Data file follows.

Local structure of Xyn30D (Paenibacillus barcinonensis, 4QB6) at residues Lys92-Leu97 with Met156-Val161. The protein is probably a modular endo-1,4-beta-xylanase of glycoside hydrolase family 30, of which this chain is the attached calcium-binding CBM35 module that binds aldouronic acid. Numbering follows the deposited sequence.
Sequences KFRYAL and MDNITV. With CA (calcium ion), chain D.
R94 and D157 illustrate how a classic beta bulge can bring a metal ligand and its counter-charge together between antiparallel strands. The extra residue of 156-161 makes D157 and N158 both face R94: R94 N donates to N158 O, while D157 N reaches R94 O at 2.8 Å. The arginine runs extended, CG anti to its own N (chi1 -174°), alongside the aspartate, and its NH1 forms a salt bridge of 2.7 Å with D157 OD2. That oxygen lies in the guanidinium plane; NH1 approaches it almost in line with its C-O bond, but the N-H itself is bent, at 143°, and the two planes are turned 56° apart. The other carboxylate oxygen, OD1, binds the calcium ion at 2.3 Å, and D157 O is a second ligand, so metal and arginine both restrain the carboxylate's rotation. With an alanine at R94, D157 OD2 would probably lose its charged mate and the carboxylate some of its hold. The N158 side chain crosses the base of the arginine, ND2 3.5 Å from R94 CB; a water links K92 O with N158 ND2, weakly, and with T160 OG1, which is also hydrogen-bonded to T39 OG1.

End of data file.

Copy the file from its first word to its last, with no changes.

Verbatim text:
Local structure of Xyn30D (Paenibacillus barcinonensis, 4QB6) at residues Lys92-Leu97 with Met156-Val161. The protein is probably a modular endo-1,4-beta-xylanase of glycoside hydrolase family 30, of which this chain is the attached calcium-binding CBM35 module that binds aldouronic acid. Numbering follows the deposited sequence.
Sequences KFRYAL and MDNITV. With CA (calcium ion), chain D.
R94 and D157 illustrate how a classic beta bulge can bring a metal ligand and its counter-charge together between antiparallel strands. The extra residue of 156-161 makes D157 and N158 both face R94: R94 N donates to N158 O, while D157 N reaches R94 O at 2.8 Å. The arginine runs extended, CG anti to its own N (chi1 -174°), alongside the aspartate, and its NH1 forms a salt bridge of 2.7 Å with D157 OD2. That oxygen lies in the guanidinium plane; NH1 approaches it almost in line with its C-O bond, but the N-H itself is bent, at 143°, and the two planes are turned 56° apart. The other carboxylate oxygen, OD1, binds the calcium ion at 2.3 Å, and D157 O is a second ligand, so metal and arginine both restrain the carboxylate's rotation. With an alanine at R94, D157 OD2 would probably lose its charged mate and the carboxylate some of its hold. The N158 side chain crosses the base of the arginine, ND2 3.5 Å from R94 CB; a water links K92 O with N158 ND2, weakly, and with T160 OG1, which is also hydrogen-bonded to T39 OG1.